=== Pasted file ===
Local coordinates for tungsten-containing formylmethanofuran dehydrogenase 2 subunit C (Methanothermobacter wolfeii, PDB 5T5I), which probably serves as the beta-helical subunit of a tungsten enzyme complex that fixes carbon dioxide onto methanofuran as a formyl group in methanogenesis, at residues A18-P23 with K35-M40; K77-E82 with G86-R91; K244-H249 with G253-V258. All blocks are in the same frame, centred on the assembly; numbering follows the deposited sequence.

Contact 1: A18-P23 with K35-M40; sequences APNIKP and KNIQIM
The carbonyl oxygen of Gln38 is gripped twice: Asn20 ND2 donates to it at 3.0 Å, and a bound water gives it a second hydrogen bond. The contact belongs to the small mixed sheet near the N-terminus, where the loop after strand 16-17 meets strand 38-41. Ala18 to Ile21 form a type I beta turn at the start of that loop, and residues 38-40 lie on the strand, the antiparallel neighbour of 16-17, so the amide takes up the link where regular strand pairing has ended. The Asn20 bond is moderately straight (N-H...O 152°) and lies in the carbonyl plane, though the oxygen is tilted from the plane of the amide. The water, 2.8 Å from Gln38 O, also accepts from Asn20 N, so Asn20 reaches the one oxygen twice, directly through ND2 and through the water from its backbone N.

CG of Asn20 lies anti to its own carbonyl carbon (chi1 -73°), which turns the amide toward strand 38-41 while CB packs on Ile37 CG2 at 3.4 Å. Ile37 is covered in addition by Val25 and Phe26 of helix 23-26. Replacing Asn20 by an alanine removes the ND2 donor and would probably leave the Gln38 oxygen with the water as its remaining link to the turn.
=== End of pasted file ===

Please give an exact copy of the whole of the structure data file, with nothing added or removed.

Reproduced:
Local coordinates for tungsten-containing formylmethanofuran dehydrogenase 2 subunit C (Methanothermobacter wolfeii, PDB 5T5I), which probably serves as the beta-helical subunit of a tungsten enzyme complex that fixes carbon dioxide onto methanofuran as a formyl group in methanogenesis, at residues A18-P23 with K35-M40; K77-E82 with G86-R91; K244-H249 with G253-V258. All blocks are in the same frame, centred on the assembly; numbering follows the deposited sequence.

Contact 1: A18-P23 with K35-M40; sequences APNIKP and KNIQIM
The carbonyl oxygen of Gln38 is gripped twice: Asn20 ND2 donates to it at 3.0 Å, and a bound water gives it a second hydrogen bond. The contact belongs to the small mixed sheet near the N-terminus, where the loop after strand 16-17 meets strand 38-41. Ala18 to Ile21 form a type I beta turn at the start of that loop, and residues 38-40 lie on the strand, the antiparallel neighbour of 16-17, so the amide takes up the link where regular strand pairing has ended. The Asn20 bond is moderately straight (N-H...O 152°) and lies in the carbonyl plane, though the oxygen is tilted from the plane of the amide. The water, 2.8 Å from Gln38 O, also accepts from Asn20 N, so Asn20 reaches the one oxygen twice, directly through ND2 and through the water from its backbone N.

CG of Asn20 lies anti to its own carbonyl carbon (chi1 -73°), which turns the amide toward strand 38-41 while CB packs on Ile37 CG2 at 3.4 Å. Ile37 is covered in addition by Val25 and Phe26 of helix 23-26. Replacing Asn20 by an alanine removes the ND2 donor and would probably leave the Gln38 oxygen with the water as its remaining link to the turn.